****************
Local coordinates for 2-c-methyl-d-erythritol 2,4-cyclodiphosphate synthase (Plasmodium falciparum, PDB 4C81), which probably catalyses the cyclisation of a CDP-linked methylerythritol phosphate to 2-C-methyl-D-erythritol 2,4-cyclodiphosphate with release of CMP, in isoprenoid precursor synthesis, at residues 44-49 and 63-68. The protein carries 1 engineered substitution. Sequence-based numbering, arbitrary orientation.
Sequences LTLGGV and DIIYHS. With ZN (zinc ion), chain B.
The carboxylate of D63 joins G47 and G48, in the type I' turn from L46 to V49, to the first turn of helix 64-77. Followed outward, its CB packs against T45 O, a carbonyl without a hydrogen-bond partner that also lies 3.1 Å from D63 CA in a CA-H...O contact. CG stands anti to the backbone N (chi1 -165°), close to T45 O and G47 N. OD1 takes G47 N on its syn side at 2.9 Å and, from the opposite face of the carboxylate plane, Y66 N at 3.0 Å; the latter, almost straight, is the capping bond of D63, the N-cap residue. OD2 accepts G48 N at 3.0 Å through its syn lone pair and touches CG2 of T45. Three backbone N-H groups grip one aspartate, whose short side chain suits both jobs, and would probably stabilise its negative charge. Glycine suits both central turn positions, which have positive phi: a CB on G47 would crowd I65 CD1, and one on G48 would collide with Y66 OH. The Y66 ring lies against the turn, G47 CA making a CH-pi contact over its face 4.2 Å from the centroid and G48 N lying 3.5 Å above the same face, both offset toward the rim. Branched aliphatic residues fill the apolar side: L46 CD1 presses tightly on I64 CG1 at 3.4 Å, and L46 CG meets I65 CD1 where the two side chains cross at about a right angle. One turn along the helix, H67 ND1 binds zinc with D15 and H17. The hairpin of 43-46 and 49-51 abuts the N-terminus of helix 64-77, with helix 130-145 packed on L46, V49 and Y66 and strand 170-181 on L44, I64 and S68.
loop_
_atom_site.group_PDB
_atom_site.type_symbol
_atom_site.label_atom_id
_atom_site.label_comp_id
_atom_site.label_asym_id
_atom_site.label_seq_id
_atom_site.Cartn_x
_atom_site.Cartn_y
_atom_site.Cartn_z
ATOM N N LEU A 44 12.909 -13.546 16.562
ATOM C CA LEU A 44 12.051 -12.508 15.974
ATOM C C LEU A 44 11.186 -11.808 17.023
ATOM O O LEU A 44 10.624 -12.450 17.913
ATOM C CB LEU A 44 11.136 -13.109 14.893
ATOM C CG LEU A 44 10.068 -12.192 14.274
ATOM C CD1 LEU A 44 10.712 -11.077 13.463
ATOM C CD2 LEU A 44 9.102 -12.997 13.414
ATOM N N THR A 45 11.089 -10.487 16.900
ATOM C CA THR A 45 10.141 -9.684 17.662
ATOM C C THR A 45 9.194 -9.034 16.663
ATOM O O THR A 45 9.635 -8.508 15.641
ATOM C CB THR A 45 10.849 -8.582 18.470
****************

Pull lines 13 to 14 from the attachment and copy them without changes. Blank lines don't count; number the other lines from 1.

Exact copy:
_atom_site.Cartn_z
ATOM N N LEU A 44 12.909 -13.546 16.562